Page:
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Tampa Bay Lightning 2018-2019 player grades: Ryan Callahan embraced a new role

We may have seen the last of Cally in Tampa.

Tampa Bay Lightning v Columbus Blue Jackets - Game Four Photo by Kirk Irwin/Getty Images

The Tampa Bay Lightning season is over. With a long summer ahead of us, we’re going to hand out grades to each player on the roster. You did your part submitting your grades via the reader survey, and they are presented along with our writers’ grades. All told, about 360 of you submitted grades, which is less than last season, but that’s understandable considering how the season went. Follow along with the series through the month of May and share your thoughts in the comments.

We’re going to start the grading with Ryan Callahan. He moved into a new role this season, becoming the thirteenth forward and only playing sparingly over the second half of the season. He started the year on the fourth line but saw his ice time disappear as both Mathieu Joseph and Adam Erne played well enough to force their way into the lineup.

Injuries, lackluster performances, and a poorly-timed suspension gave Callahan an opportunity to to play more games down the stretch than the team might have anticipated. He regularly found himself drawing back into his old role on the fourth line and the penalty kill.

He’s always been known as a positive voice in the locker room and a strong leader. He showed that again this season as he embraced his new usage and didn’t do anything to upset a team that was on an unreal run during the regular season.

His performance earned him middling grades from both the readers and the writers here at Raw Charge. The following card shows Callahan’s grades, as well as some high level stats for his season. Wins Above Replacement and the expected goal impacts come from Evolving Hockey. The xG impacts include all situations.

In total, the community gave him a C+. Readers were a little higher on him than the writers, but not by much. He got a wide variety of grades, including a healthy number in the B range from readers, which was understandable considering how willing he was to do what was best for the team.

The thing I find most interesting about Callahan’s season is that the minimized role seemed to get the best out of him. Looking at his WAR and xG impacts, he looks like an average NHL forward: solid on defense but not contributing much offensively. That might not seem like much, but that’s a big improvement compared to how he performed in recent seasons.

In limited minutes this year, he was more than capable of filling a defensive role on the fourth line or even stepping up to the third line in a pinch if needed. That’s not what I would have expected after last season where he struggled to stay above water even on the fourth line.

I interpret that to mean he’s probably no longer going to be a positive every day contributor for a good team at this point in his career. But, in a fill-in role, he can still do his part and play a simple game that limits the other team’s offense.

The problem for the Lightning, of course, is that he makes $5.8 million per season. That’s not an amount of money a team tight to the cap can afford to pay for a reliable thirteenth forward. Therein lies the challenge for General Manager Julien Brisebois and Callahan heading into this offseason.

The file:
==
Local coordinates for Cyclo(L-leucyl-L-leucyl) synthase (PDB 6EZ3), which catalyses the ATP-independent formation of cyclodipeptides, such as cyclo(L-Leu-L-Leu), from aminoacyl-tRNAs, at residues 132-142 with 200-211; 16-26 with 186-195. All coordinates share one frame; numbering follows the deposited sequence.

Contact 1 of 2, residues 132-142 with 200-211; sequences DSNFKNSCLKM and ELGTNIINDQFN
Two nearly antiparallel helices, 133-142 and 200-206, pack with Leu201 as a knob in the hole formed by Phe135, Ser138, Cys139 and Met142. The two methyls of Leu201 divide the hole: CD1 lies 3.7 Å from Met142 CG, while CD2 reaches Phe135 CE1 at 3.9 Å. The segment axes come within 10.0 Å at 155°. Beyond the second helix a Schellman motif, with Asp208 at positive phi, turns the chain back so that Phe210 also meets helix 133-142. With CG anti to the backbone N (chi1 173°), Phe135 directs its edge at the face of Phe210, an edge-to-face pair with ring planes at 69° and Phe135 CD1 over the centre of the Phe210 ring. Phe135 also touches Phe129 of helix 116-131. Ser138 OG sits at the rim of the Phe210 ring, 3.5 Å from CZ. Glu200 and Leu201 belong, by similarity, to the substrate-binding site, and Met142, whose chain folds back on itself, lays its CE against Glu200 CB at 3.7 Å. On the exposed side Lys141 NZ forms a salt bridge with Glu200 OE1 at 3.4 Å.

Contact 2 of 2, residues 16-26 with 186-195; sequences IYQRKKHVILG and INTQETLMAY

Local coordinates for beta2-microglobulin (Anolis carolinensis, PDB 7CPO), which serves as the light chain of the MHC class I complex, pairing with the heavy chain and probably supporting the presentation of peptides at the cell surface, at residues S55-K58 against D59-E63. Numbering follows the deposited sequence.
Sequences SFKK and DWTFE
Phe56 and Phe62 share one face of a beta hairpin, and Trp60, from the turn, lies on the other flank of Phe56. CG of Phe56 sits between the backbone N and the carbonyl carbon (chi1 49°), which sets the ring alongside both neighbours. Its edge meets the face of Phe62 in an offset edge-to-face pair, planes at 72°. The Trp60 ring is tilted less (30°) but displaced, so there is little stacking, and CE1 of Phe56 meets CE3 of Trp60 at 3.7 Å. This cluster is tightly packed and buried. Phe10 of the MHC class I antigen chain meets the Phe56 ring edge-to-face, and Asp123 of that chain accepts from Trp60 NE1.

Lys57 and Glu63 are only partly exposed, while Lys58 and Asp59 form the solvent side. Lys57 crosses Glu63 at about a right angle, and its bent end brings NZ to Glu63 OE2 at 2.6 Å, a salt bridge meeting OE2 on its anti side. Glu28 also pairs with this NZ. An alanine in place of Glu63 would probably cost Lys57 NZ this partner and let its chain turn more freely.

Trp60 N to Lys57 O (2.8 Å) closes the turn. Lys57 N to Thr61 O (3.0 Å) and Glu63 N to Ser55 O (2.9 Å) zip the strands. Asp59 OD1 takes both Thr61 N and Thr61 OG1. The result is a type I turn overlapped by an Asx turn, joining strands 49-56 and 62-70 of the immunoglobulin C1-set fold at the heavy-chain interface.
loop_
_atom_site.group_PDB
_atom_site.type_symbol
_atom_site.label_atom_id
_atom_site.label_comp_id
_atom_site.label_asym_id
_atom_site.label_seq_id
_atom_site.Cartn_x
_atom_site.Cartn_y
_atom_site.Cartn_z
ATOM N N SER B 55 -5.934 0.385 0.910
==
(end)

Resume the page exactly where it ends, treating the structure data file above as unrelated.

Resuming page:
The veteran forward has one more season on his contract. Him fulfilling the final year of that deal with the Lightning seems unlikely. Tampa has players looking to take that roster spot next season with Taylor Raddysh, Alex Volkov, and Boris Katchkouk all likely to push to make the team in the fall. Volkov almost did so last year. A new contract for Brayden Point and the need to remake the bottom half of the blue line will put pressure on the front office to free the cap space tied up in Callahan’s contract.

That likely means the team will look to trade him in the offseason or, if they can’t make a trade work, buy him out. A buyout would save the team $3.1 million this season, but would push $1.5 million on to next season’s cap. That’s not ideal. Expect the front office to look to move the contract in a trade using an additional asset like a 2nd round pick or a mid-level prospect.

On the ice, Callahan did his part this season. He played the role the team asked of him and became a different type of player than he’s been for most of his career. That’s commendable. When he got in the lineup, he played well. But the reality of the business side of things could mean that we’ve seen the last of Ryan Callahan in a Lightning jersey.

For all the consternation over his contract—and it was a bad one—he’s been an important part of one of the best teams in the league during his time in Tampa. According to everyone close to the organization, he’s been a leader and an important voice in establishing expectations for how the team plays. He did everything in his power to help the team win and, for that, he should be celebrated.

But like most players, his career probably won’t end gracefully. If he stays in Tampa, he’ll see much less ice time next season. He would enter the year as the thirteenth forward, and might even be lower than that depending on how things go in camp. If he moves to a new team, he might get more playing time, but that won’t necessarily be a good thing. His days as an every night contributor are probably past, and if a team acquires him and plays him that way, his production will probably suffer and the risk of injury would increase.

Callahan will be one of the most important pieces this offseason for the Lightning. How they handle his contract will determine what else they’re able to do. He’s given everything he can for the team over the last few years. The only thing left to be seen is where he plays the final season of this contract.